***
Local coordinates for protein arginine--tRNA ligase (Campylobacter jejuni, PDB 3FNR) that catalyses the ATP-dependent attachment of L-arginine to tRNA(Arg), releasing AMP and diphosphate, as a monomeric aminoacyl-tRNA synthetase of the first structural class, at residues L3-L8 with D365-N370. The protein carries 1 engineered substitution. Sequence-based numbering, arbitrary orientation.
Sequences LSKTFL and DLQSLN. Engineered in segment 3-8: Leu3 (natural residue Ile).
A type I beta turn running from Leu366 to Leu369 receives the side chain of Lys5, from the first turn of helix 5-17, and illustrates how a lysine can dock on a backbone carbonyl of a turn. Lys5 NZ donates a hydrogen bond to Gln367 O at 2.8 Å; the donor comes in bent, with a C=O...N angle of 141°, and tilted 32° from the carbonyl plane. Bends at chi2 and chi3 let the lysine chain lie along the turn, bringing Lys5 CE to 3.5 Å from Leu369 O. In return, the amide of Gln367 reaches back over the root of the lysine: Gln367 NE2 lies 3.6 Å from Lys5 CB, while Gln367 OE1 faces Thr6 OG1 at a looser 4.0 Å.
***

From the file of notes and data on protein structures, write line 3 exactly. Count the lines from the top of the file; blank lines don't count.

A type I beta turn running from Leu366 to Leu369 receives the side chain of Lys5, from the first turn of helix 5-17, and illustrates how a lysine can dock on a backbone carbonyl of a turn. Lys5 NZ donates a hydrogen bond to Gln367 O at 2.8 Å; the donor comes in bent, with a C=O...N angle of 141°, and tilted 32° from the carbonyl plane. Bends at chi2 and chi3 let the lysine chain lie along the turn, bringing Lys5 CE to 3.5 Å from Leu369 O. In return, the amide of Gln367 reaches back over the root of the lysine: Gln367 NE2 lies 3.6 Å from Lys5 CB, while Gln367 OE1 faces Thr6 OG1 at a looser 4.0 Å.